NHS Highland says ‘progress’ made to change bullying culture

The health board was heavily criticised after an investigation found hundreds of staff may have endured inappropriate behaviour.

NHS Highland says ‘progress’ made to change bullying culture Getty Images

Bosses at NHS Highland believe “very substantial progress” has been made in changing its culture of bullying, despite almost two-thirds of complaints being unresolved.

The health board was heavily criticised after an investigation last year found hundreds of NHS staff across the region may have endured inappropriate behaviour.

The Sturrock review found a “significant majority” of the 340 people it spoke to were either currently experiencing, or had suffered in the past, fear, intimidation and inappropriate behaviour at work.

Giving evidence to Holyrood’s audit committee on Thursday, NHS Highland chairman Professor Boyd Robertson said the report was “sobering” for the organisation and “alarming for our patients and communities”.

He said: “That was a troubling and defining moment for NHS Highland in highlighting long-standing issues of bullying and harassment, which had a significant impact on current and former employees.”

Prof Robertson argued that “notable progress” has been made, including a formal “healing process” involving whistleblowers who raised concerns and NHS Highland’s HR team.

He revealed 25 of the 39 complaints made by staff in the past year were not yet resolved, while 14 had been dealt with.

Describing the organisational changes as a “long initiative”, Prof Robertson said: “We’re on a journey, you can’t transform the culture of an organisation overnight and it’s more important that we put the right measures in place than we do it hastily.”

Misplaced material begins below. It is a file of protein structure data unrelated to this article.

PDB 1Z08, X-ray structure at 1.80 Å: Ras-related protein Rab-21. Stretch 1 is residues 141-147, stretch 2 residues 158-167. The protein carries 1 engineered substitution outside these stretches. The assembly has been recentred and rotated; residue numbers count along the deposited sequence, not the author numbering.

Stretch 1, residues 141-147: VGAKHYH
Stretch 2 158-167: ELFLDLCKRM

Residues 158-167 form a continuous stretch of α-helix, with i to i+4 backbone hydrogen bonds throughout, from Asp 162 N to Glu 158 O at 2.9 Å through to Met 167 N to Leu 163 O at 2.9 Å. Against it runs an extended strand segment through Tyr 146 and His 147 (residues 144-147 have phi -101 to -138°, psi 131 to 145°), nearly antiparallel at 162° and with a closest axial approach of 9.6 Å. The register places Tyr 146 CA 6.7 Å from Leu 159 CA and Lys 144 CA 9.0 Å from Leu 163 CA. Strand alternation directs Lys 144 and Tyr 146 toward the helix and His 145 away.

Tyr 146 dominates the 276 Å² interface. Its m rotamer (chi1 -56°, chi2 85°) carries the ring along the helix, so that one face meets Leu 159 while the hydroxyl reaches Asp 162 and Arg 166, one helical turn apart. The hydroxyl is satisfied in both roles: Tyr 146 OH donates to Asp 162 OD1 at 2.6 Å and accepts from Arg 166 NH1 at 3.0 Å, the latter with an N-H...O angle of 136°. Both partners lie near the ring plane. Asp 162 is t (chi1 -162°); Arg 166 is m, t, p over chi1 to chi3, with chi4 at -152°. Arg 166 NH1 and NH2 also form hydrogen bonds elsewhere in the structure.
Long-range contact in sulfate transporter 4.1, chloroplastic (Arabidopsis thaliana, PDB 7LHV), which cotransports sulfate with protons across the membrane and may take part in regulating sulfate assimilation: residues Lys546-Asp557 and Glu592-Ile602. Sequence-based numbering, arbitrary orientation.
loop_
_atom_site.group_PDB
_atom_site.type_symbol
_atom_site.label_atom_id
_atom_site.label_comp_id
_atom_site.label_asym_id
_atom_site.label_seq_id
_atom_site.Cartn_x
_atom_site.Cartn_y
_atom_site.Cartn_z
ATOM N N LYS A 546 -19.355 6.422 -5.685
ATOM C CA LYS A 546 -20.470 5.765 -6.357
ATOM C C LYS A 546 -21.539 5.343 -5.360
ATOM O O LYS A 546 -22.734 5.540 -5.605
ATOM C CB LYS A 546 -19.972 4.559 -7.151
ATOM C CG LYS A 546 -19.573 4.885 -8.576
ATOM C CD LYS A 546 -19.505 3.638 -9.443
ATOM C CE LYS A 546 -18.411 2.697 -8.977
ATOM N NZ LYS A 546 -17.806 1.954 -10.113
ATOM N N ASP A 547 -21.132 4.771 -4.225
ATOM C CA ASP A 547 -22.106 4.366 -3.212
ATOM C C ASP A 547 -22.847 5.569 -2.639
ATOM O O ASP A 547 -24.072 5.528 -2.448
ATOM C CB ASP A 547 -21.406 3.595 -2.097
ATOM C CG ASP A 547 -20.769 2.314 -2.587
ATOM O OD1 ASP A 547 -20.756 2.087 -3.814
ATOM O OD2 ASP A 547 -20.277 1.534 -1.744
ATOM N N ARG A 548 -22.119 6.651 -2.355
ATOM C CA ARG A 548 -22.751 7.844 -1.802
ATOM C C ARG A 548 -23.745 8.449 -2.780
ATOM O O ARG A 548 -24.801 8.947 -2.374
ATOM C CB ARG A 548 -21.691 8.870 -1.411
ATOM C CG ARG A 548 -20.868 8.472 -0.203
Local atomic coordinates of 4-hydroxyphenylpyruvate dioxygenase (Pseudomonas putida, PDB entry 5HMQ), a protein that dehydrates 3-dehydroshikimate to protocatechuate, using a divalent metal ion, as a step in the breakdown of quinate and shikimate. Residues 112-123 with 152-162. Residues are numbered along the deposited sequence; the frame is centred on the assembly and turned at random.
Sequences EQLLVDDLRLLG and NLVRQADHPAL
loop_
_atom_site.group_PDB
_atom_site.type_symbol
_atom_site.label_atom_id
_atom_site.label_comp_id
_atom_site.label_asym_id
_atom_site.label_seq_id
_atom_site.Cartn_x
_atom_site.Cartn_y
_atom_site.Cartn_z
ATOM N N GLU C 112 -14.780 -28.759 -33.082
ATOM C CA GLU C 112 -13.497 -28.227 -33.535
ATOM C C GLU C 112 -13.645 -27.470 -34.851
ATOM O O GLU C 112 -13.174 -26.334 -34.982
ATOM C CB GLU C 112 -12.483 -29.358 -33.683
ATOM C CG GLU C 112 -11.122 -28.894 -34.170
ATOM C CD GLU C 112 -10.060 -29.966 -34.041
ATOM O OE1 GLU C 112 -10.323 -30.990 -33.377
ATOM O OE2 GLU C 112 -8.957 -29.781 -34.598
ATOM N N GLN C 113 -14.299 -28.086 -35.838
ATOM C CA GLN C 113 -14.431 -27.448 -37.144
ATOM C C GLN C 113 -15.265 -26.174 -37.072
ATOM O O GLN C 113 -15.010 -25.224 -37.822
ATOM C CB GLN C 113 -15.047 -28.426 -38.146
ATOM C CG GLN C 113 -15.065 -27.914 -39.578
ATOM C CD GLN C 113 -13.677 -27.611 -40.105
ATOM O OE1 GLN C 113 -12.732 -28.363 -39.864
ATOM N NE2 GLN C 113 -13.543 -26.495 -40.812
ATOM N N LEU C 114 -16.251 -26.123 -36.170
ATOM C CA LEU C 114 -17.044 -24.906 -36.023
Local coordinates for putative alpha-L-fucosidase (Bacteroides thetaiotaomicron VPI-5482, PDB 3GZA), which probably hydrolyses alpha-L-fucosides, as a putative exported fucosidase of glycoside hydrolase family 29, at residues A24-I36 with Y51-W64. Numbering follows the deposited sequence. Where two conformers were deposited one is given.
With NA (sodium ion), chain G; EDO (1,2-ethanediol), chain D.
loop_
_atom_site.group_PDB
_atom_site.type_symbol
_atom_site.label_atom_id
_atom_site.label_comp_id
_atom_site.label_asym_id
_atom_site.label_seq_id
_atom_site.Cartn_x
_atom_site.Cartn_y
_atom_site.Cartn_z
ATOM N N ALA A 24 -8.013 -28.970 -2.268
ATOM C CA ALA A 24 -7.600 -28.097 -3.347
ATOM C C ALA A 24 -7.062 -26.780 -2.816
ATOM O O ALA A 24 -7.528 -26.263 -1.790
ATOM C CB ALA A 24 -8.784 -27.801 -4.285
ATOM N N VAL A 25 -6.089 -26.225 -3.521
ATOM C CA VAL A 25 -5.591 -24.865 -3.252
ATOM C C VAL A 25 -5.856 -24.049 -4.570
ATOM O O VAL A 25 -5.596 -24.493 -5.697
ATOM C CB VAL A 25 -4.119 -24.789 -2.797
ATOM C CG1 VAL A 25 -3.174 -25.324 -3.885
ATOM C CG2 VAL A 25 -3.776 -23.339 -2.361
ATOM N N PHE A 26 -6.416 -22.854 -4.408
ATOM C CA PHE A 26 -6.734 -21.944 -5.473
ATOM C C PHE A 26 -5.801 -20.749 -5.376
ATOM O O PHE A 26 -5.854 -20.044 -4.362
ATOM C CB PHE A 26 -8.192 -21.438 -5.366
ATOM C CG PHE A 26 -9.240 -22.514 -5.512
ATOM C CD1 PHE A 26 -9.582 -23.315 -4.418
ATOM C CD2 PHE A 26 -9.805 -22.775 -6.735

He said he had been “taken aback” by workers’ experiences, and told MSPs: “I think we’ve made very substantial progress in the year-and-a-half since Sturrock reported.

“Some might criticise us for not doing it quickly enough, but we are wanting to take a considered view of it, and to get things as right as we can because we think this could be a template for other boards in Scotland.”

He also said the health board’s improving financial situation, including meeting the “substantial savings target” of approximately £28m in 2019-20, has been a “tremendous achievement”.

In 2017-18, NHS Highland recorded a loss of £17.8m, followed by £18m in 2018-19.

NHS Highland chief executive Pam Dudek said the board’s financial position is one of the four biggest risks facing NHS Highland, alongside its performance, workforce and the organisation’s “culture”.

Asked to justify spending £1.2m on external consultants PwC, Ms Dudek told MSPs they had helped deliver cuts and savings “in a fairly swift way”.

Ms Dudek said the contract with PwC had now ended and the “programme management office” work is being done internally, although she was unable to say how much this was costing.

Witnesses were also challenged about queues of people who had to wait outside in the cold and rain for flu jabs witnessed recently in parts of the region.

Ms Dudek said: “Firstly I would probably want to apologise again profusely for the experience that people had at the weekend.”

She added the health board was “naive” not to consider the “wider welfare” of patients and the practical issues of appointments in rural areas that led to many people waiting outside for vaccinations.

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